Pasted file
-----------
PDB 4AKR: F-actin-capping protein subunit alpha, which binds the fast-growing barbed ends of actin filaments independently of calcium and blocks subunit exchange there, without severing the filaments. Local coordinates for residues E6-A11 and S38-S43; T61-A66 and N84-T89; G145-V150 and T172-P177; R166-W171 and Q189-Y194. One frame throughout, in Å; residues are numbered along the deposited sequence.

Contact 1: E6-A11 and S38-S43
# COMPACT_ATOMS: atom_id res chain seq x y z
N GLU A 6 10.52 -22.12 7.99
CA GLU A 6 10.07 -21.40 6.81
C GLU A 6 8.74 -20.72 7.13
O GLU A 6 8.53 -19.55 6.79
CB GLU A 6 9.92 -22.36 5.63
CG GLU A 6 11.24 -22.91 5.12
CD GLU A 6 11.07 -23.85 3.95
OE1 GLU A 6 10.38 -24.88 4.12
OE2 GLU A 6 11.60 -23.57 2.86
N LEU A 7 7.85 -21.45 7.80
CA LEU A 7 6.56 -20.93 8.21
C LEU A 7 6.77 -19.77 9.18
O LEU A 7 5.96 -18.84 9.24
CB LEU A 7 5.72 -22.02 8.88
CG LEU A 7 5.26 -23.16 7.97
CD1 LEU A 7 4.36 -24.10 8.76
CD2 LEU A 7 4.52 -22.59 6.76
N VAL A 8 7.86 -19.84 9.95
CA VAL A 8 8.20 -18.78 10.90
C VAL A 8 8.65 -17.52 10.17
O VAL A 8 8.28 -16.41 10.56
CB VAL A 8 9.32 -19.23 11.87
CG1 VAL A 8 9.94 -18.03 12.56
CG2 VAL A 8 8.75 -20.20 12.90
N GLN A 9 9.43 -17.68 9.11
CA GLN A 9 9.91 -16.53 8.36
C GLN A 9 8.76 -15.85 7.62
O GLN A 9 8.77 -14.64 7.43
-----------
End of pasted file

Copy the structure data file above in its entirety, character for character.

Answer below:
PDB 4AKR: F-actin-capping protein subunit alpha, which binds the fast-growing barbed ends of actin filaments independently of calcium and blocks subunit exchange there, without severing the filaments. Local coordinates for residues E6-A11 and S38-S43; T61-A66 and N84-T89; G145-V150 and T172-P177; R166-W171 and Q189-Y194. One frame throughout, in Å; residues are numbered along the deposited sequence.

Contact 1: E6-A11 and S38-S43
# COMPACT_ATOMS: atom_id res chain seq x y z
N GLU A 6 10.52 -22.12 7.99
CA GLU A 6 10.07 -21.40 6.81
C GLU A 6 8.74 -20.72 7.13
O GLU A 6 8.53 -19.55 6.79
CB GLU A 6 9.92 -22.36 5.63
CG GLU A 6 11.24 -22.91 5.12
CD GLU A 6 11.07 -23.85 3.95
OE1 GLU A 6 10.38 -24.88 4.12
OE2 GLU A 6 11.60 -23.57 2.86
N LEU A 7 7.85 -21.45 7.80
CA LEU A 7 6.56 -20.93 8.21
C LEU A 7 6.77 -19.77 9.18
O LEU A 7 5.96 -18.84 9.24
CB LEU A 7 5.72 -22.02 8.88
CG LEU A 7 5.26 -23.16 7.97
CD1 LEU A 7 4.36 -24.10 8.76
CD2 LEU A 7 4.52 -22.59 6.76
N VAL A 8 7.86 -19.84 9.95
CA VAL A 8 8.20 -18.78 10.90
C VAL A 8 8.65 -17.52 10.17
O VAL A 8 8.28 -16.41 10.56
CB VAL A 8 9.32 -19.23 11.87
CG1 VAL A 8 9.94 -18.03 12.56
CG2 VAL A 8 8.75 -20.20 12.90
N GLN A 9 9.43 -17.68 9.11
CA GLN A 9 9.91 -16.53 8.36
C GLN A 9 8.76 -15.85 7.62
O GLN A 9 8.77 -14.64 7.43